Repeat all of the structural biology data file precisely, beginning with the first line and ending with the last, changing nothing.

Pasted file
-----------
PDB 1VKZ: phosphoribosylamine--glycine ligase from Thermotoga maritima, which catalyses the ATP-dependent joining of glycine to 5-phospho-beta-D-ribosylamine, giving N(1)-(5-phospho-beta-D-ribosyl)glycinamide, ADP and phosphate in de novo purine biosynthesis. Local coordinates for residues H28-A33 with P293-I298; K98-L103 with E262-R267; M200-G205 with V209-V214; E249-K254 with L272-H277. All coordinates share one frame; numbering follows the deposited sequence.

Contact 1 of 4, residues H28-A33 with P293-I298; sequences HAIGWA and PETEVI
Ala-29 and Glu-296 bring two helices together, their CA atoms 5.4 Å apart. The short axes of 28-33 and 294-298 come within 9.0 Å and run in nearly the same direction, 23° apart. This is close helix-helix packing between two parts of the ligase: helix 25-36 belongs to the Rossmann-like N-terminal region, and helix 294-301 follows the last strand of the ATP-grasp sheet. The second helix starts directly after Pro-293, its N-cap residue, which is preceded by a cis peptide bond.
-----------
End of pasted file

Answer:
PDB 1VKZ: phosphoribosylamine--glycine ligase from Thermotoga maritima, which catalyses the ATP-dependent joining of glycine to 5-phospho-beta-D-ribosylamine, giving N(1)-(5-phospho-beta-D-ribosyl)glycinamide, ADP and phosphate in de novo purine biosynthesis. Local coordinates for residues H28-A33 with P293-I298; K98-L103 with E262-R267; M200-G205 with V209-V214; E249-K254 with L272-H277. All coordinates share one frame; numbering follows the deposited sequence.

Contact 1 of 4, residues H28-A33 with P293-I298; sequences HAIGWA and PETEVI
Ala-29 and Glu-296 bring two helices together, their CA atoms 5.4 Å apart. The short axes of 28-33 and 294-298 come within 9.0 Å and run in nearly the same direction, 23° apart. This is close helix-helix packing between two parts of the ligase: helix 25-36 belongs to the Rossmann-like N-terminal region, and helix 294-301 follows the last strand of the ATP-grasp sheet. The second helix starts directly after Pro-293, its N-cap residue, which is preceded by a cis peptide bond.